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[10] Further, as in sophistical disputations, an apparent syllogism arises as the result of considering a thing first absolutely, and then not absolutely, but only in a particular case. For instance, in Dialectic, it is argued that that which is not is, for that which is not is that which is not1; also, that the unknown can be known, for it can be known of the unknown that it is unknown. Similarly, in Rhetoric, an apparent enthymeme may arise from that which is not absolutely probable but only in particular cases. But this is not to be understood absolutely, as Agathon says: “ One might perhaps say that this very thing is probable, that many things happen to men that are not probable;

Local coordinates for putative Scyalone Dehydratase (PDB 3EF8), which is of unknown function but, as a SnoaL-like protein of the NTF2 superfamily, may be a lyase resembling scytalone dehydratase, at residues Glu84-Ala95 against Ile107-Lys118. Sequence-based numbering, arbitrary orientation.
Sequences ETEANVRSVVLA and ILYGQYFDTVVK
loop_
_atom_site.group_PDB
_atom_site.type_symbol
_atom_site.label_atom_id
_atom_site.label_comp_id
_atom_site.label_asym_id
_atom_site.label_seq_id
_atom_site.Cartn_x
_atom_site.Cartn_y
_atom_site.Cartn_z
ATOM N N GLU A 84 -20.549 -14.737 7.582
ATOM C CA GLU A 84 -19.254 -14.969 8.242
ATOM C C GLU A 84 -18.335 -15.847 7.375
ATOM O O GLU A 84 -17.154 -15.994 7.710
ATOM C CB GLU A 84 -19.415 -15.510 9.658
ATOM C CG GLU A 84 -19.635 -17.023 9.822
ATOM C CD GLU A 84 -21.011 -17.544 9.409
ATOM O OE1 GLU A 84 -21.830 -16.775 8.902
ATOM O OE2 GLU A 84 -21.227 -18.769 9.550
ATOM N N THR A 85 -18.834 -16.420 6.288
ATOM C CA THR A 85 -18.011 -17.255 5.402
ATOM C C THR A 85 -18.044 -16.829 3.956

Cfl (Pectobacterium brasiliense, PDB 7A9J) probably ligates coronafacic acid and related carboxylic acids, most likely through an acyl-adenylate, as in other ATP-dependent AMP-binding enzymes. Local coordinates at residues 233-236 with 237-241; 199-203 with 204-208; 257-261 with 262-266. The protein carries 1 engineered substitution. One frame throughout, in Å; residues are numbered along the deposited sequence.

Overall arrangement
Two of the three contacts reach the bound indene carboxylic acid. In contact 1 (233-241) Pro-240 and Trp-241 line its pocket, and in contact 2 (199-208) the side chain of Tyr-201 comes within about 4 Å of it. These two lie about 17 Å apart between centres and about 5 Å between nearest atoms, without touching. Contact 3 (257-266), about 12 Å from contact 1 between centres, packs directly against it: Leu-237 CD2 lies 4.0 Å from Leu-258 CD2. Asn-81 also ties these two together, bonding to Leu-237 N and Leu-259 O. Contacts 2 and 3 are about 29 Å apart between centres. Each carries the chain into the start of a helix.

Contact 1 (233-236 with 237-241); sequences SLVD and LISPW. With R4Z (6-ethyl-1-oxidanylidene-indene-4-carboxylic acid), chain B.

” for that which is contrary to probability nevertheless does happen, so that that which is contrary to probability is probable. If this is so, that which is improbable will be probable. But not absolutely; but as, in the case of sophistical disputations, the argument becomes fallacious when the circumstances, reference, and manner are not added, so here it will become so owing to the probability being not probable absolutely but only in particular cases.

1 The first “is” means “has a real, absolute existence”; the second “is” merely expresses the identity of the terms of the proposition, and is particular; but the sophistical reasoner takes it in the same sense as the first. The same applies to the argument about the unknown.

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